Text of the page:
It’s here, finally! Magic Lantern announced previously that they found a CineDNG RAW Live View output on the Canon 5D Mk II and Mk III. However, they couldn’t record it for more than 10-12 frames per second at 1080p because the buffer was too large. They recently announced though that they figured out a way to do it at 1920 x 820–which is 2.35:1 aka anamorphic native on the 5D Mk III. Of course though, it helps to have a CF card at 1000x speed. Apparently from the post, 720p HD video is no real issue at all–but 1080p is. They can achieve 1928×902 recording for up to 700 frames before it stops; which equates to around just under 30 seconds of footage.
And from the samples that they’ve shown off, they really do seem to have that RED and Black Magic look to them. Unfortunately, after reading through their forums, it doesn’t seem like there is a solution for the Mk II yet. Take a look at two comparison videos after the jump.
Via No Film School
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Often when I shoot products for the website, I try to think of different and creative ways to light the scenes but also have a natural and lifestyle like appeal to them. Due to a busy shooting schedule, legitimate window light isn’t always available–so it needs to be faked. Firstly, we should keep in mind that the larger and closer a light source is to a subject, the softer the light is. And in general, the light coming in from a window is usually quite soft. Soft light refers to the quality of the shadows.
So when I shoot some images, I often simply take a speedlite, place it right up against a white wall, and shoot with an according shutter speed, aperture and ISO. Once again, shutter speeds control the amount of ambient light leaking into the photo white the aperture controls flash exposure but not flash output. Additionally, ISO controls overall light sensitivity in the scene. Often when I’m doing this, I use TTL. For this particular set of images above, I used a Phottix Mitros flash with their Odin triggers in conjunction with Tamron’s 90mm f2.8 Marco VC mounted to my Canon 5D Mk II. And if you didn’t know beforehand, you might just think that this was all shot with natural light.
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Nikon may not have Vitally or Magic Lantern behind them but they do have support from some diligent hackers. Today these brave souls have unlocked the first door to Nikons encrypted guts. Inside was the ability to record video without a limit of the usual 29 minutes. This patch is available for the D3100, D5100 and the D7000. Depending on the quality that you choose you are still limited to the archaic limitations of FAT32 of a 4GB maximum file size. A beta tester released these times on the dedicated forum page for the patch:
1080p 30 frame high quality – ~24 minutes
1080p 30 frame normal quality – ~42 minutes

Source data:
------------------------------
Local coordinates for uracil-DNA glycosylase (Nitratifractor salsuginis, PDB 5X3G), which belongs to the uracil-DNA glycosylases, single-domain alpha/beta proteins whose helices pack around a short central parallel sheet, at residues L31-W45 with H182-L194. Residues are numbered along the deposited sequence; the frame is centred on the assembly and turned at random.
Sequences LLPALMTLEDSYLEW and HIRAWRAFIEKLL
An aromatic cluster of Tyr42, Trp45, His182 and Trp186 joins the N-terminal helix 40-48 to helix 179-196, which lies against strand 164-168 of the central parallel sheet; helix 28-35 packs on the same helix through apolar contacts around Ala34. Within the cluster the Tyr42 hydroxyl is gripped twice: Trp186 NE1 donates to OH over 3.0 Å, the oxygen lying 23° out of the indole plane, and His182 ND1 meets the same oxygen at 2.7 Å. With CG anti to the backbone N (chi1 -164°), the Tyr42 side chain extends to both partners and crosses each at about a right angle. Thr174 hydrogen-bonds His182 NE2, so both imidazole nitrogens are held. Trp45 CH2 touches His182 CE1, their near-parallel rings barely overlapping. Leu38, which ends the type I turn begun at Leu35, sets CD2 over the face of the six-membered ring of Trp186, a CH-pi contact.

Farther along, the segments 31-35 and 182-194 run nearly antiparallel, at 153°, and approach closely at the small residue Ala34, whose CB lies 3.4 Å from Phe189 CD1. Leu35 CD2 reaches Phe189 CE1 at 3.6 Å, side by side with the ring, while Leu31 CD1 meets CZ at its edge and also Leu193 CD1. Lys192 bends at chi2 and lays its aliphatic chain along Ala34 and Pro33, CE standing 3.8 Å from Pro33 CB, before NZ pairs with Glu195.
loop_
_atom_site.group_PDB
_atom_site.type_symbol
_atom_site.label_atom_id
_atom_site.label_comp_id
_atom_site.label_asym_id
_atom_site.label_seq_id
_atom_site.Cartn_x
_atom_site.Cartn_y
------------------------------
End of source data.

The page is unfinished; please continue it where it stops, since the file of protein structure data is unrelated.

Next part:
1080p 24 frame high quality – ~24 minutes
1080p 24 frame normal quality – ~42 minutes
720p 30 frame high quality – ~42 minutes
720p 30 frame normal quality – ~59 minutes
720p 24 frame high quality – ~49 minutes
720p 24 frame normal quality – ~59 minutes
640p 30 frame high quality – ~59 minutes
640p 30 frame normal quality – ~59 minutes
Of course we at The Phoblographer can’t be responsible for whatever you decide to do with your personal time. If you would like to jump head first into the hack head over to the announcement page. Thanks to DIY Photography for the heads up.
Before we decided to post this, we did a little bit of research and confirmed it to be true. Sigma’s DP line of point and shoots such as the DP1, DP2 and DP3 Merrill have been hacked by the Chinese to use an M Mount. We first heard about this via Mirrorless Rumors, and it is indeed real. There are some more images of the hack in this Google translated forum and a company is charging to do it for users.
So what does this mean? Well first off, this is one of the most exciting pieces of news that we’ve heard in a while. Sigma’s Foveon sensor is actually quite good if you can think of it as a Hasselblad Medium format camera–which means that you need to use proprietary software to get the best results and that the ISO range isn’t up to par with others. In this way, you could probably call it the closest thing to a Mamiya 7 II in terms of digital formats–but many of us who have used that camera know that nothing could ever touch it.
But the bigger question is why isn’t Sigma doing this themselves? Back at CES, I spoke with the President of the company–and his desk (he doesn’t have an office) is in the same area as the engineers. But I really wonder what he’s thinking, and am confident he’s reading this and looking at it with great curiosity
We love crafty people and the crafty projects that they do. Kevin over at TheFilmme hacked his TLR to take Fujifilm Instax images. The way to do this is by using a black film changing bag, either the Instax adapter for the Lomography LC-A+ or an Instax camera, and a Rolleicord Plate Adapter. The entire hack requires removal of the camera back and placing the film very securely and safely in the plate adapter–hopefully within a dark room or changing bag if you’re that skilled.
The results are pretty darn cool if you nail them correctly. Check out the Google Translation if you’re interested.
Via Filmwasters and TheFilme
Great news, Magic Lantern has found their way into Canon’s latest EOS-M mirrorless camera and will be releasing a hack that address the firmware issues users are experiencing with the camera, particularly some of its current lacking features. They’re taking suggestions for new features right now on their website.
Don’t fret though, Magic Lantern still has the 5D Mk III and 7D on their high priority list.